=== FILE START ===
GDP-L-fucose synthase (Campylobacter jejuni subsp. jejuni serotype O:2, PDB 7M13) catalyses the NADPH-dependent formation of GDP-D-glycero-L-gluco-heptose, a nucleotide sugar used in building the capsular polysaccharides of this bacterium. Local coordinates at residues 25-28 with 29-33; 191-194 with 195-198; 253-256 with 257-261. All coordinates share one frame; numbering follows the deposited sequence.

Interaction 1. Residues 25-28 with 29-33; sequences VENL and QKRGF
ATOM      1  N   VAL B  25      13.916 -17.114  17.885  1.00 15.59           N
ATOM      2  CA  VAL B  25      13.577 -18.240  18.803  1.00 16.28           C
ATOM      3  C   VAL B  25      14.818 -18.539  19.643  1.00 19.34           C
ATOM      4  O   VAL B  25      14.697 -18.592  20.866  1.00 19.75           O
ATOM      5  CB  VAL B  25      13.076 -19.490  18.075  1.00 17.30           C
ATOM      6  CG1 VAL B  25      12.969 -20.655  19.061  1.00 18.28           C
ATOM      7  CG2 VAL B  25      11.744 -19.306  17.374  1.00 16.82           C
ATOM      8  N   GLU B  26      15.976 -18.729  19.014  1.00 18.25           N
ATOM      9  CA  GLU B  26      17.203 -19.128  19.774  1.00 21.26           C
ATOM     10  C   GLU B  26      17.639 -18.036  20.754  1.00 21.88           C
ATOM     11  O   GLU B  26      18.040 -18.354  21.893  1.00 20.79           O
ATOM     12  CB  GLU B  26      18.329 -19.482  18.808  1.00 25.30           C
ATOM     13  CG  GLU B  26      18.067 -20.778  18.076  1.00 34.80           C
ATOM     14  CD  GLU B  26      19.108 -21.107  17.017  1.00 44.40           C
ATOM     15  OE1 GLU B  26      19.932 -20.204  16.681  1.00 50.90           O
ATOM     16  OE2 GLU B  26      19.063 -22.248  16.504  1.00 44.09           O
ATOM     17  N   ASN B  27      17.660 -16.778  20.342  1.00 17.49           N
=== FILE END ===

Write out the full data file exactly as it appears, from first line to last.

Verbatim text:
GDP-L-fucose synthase (Campylobacter jejuni subsp. jejuni serotype O:2, PDB 7M13) catalyses the NADPH-dependent formation of GDP-D-glycero-L-gluco-heptose, a nucleotide sugar used in building the capsular polysaccharides of this bacterium. Local coordinates at residues 25-28 with 29-33; 191-194 with 195-198; 253-256 with 257-261. All coordinates share one frame; numbering follows the deposited sequence.

Interaction 1. Residues 25-28 with 29-33; sequences VENL and QKRGF
ATOM      1  N   VAL B  25      13.916 -17.114  17.885  1.00 15.59           N
ATOM      2  CA  VAL B  25      13.577 -18.240  18.803  1.00 16.28           C
ATOM      3  C   VAL B  25      14.818 -18.539  19.643  1.00 19.34           C
ATOM      4  O   VAL B  25      14.697 -18.592  20.866  1.00 19.75           O
ATOM      5  CB  VAL B  25      13.076 -19.490  18.075  1.00 17.30           C
ATOM      6  CG1 VAL B  25      12.969 -20.655  19.061  1.00 18.28           C
ATOM      7  CG2 VAL B  25      11.744 -19.306  17.374  1.00 16.82           C
ATOM      8  N   GLU B  26      15.976 -18.729  19.014  1.00 18.25           N
ATOM      9  CA  GLU B  26      17.203 -19.128  19.774  1.00 21.26           C
ATOM     10  C   GLU B  26      17.639 -18.036  20.754  1.00 21.88           C
ATOM     11  O   GLU B  26      18.040 -18.354  21.893  1.00 20.79           O
ATOM     12  CB  GLU B  26      18.329 -19.482  18.808  1.00 25.30           C
ATOM     13  CG  GLU B  26      18.067 -20.778  18.076  1.00 34.80           C
ATOM     14  CD  GLU B  26      19.108 -21.107  17.017  1.00 44.40           C
ATOM     15  OE1 GLU B  26      19.932 -20.204  16.681  1.00 50.90           O
ATOM     16  OE2 GLU B  26      19.063 -22.248  16.504  1.00 44.09           O
ATOM     17  N   ASN B  27      17.660 -16.778  20.342  1.00 17.49           N